After being a stay-at-home mom and raising two boys, Paula Blangger decided she wanted to start working on a career outside of the house.

After being a stay-at-home mom and raising two boys, Paula Blangger decided she wanted to start working on a career outside of the house. Today she is the communications coordinator for Jackson Local Schools and produces the Polar Bear Pride publication, among other activities.

She first decided to become a writer after finding an ad in the Jackson Journal newspaper for a reporter. Blangger always loved the written word and felt confident that she could handle the job. Bill Russell was the editor of the Jackson Journal when Blangger walked in his office one day and told him she wasn't leaving until he gave her the job.

“He finally reached in his desk drawer and pulled out an assignment and gave it to me,” Blangger said. “I turned it around pretty quick and he gave me the job.”

She later became the editor for the newspaper and went on to be a columnist for the Canton Repository. While Russell has since passed away, he remains a person of influence for Blangger.

“Bill Russell taught me everything I know about reporting and editing,” Blangger said. “He refused to hear that I couldn't write a certain kind of story. He would kick me out of his office and tell me not to return without the story. He really taught me to be a mirror for the community and to not to take myself or any community problem too seriously.”


Other persons of influence in Blangger's life include her mother Rina Mannella and her grandmother. Her mother was, as Blangger describes, “a typical ’50s wife who married right out of high school.”

Mannella made a good home for her children and found her happily ever after as a career woman and single mom. She divorced Blangger's father several years into the marriage and found the determination and strength to support her young family.

“My mother is one of the most impressive people I've ever met,” Blangger said. “The way she conducted herself after getting a divorce taught me there is more than one way to play the cards you are dealt. It was a time when divorce was a word a woman could barely breathe let alone take action on it.”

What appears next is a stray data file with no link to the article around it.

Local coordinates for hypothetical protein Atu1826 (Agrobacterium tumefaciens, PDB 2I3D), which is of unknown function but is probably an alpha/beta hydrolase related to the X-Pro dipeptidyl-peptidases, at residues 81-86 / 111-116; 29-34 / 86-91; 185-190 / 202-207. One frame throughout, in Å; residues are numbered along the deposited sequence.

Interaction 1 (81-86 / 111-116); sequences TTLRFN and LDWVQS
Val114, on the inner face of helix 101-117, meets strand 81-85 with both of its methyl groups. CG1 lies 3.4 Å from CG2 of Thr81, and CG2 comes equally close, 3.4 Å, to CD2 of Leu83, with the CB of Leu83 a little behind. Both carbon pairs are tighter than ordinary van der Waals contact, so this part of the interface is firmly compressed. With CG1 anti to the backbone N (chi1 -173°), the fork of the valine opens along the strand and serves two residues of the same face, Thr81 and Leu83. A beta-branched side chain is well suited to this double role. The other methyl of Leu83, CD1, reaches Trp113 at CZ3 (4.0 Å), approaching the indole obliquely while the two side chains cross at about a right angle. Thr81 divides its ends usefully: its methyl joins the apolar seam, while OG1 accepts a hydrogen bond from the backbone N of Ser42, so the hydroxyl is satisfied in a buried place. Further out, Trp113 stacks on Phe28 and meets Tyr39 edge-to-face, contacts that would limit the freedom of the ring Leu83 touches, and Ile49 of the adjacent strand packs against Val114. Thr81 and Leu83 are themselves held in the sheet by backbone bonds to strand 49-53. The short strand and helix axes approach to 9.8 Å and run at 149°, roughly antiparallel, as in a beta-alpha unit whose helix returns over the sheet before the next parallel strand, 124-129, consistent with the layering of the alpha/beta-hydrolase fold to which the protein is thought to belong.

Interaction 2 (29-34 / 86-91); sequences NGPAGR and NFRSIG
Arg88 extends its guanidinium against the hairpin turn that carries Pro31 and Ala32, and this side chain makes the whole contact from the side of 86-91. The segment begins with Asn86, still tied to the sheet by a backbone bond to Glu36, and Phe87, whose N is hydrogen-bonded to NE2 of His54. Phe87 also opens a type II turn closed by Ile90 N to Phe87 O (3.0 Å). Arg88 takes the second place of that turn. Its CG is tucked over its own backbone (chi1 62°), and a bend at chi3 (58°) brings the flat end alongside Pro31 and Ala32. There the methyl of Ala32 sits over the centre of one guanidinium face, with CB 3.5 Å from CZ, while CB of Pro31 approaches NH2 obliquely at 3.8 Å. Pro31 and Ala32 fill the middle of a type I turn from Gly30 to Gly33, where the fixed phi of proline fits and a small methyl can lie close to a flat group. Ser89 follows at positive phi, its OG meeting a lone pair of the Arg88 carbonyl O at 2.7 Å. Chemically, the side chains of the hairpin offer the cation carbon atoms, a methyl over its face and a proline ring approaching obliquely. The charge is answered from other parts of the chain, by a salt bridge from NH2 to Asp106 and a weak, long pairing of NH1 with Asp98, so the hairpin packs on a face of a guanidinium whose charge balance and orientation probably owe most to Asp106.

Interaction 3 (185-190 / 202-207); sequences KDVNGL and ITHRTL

Her mother started working in a job packing eggs into cardboard boxes, the same boxes used to pack eggs today. Later on, her mother went to keypunch school and then got a job paying $52 a week.

“Watching her take charge and survive gave me a sense that nobody can keep me down for long,” Blangger said. “It was a lesson on how to be in control of your own outcomes. My mother went on to get some higher education and rose to be the manager of the data entry department.”

Blangger’s mother still lives in Pennsylvania and continues to go to work every day as a teacher's aide. She also volunteers at a local hospital. Blangger believes her mother is living proof of how an education can help a person “lift themselves out of any situation.”

Another person of strong influence was her grandmother who owned and worked a farm during the depression. Blangger said her grandparents “would feed anyone who needed it and for free.”

A drunk driver killed Blangger's grandfather. Her grandmother was also injured in the head-on crash and couldn't attend her husband's funeral. Blangger said her grandmother continued to “play the cards dealt her and continued to count her blessings.”

Blangger said she comes from a long line of hard-working, strong and impressive women. In addition to her mother and grandmother, her aunt Mamie worked the fields on the farm. Her mother's cousin, Marie who was a nurse practitioner, traveled to third-world countries to inoculate children.


Blangger was born on an army base in Augusta, Ga. She was raised in a coal town 25 miles south of Pittsburgh in Monongahela, Pa. She earned a degree in speech pathology and audiology from the University of California of Pennsylvania. After marrying her high school sweetheart Dean, they moved to Illinois before settling in Jackson Township.

“There was coal or steel all around us in Pennsylvania,” Blangger said. “My roots are blue collar, hard-working people who were real, honest, loyal and kind. The values of the people there continue to be a driving force for me today.”

Blangger and her husband have two sons. Brandon, a graphic designer, lives in Cincinnati with his wife and two children Drake, 2, and Ella, 6. Blangger’s son Andrew is a construction engineer with Selinsky Force in Canton.


Blangger always believed she was a maker and wanted to be an artist from a young age. She informed her mother of her plans one day while riding in the car with her.

“I was 8-years-old and popped my head over the back seat of the car and informed my mother I was going to be an artist when I grew up,” Blangger said. “She responded that I could wear a Green Beret hat and paint in the park and be a starving artist. None of that sounded all that great to me so I shelved the idea and got a degree in speech pathology.”

In a twist of fate, Blangger said she could not have lived on the money she made from that particular degree, but she has made money from creating artworks. She continues to work on her art in her spare time, working with glass and fine-art photography.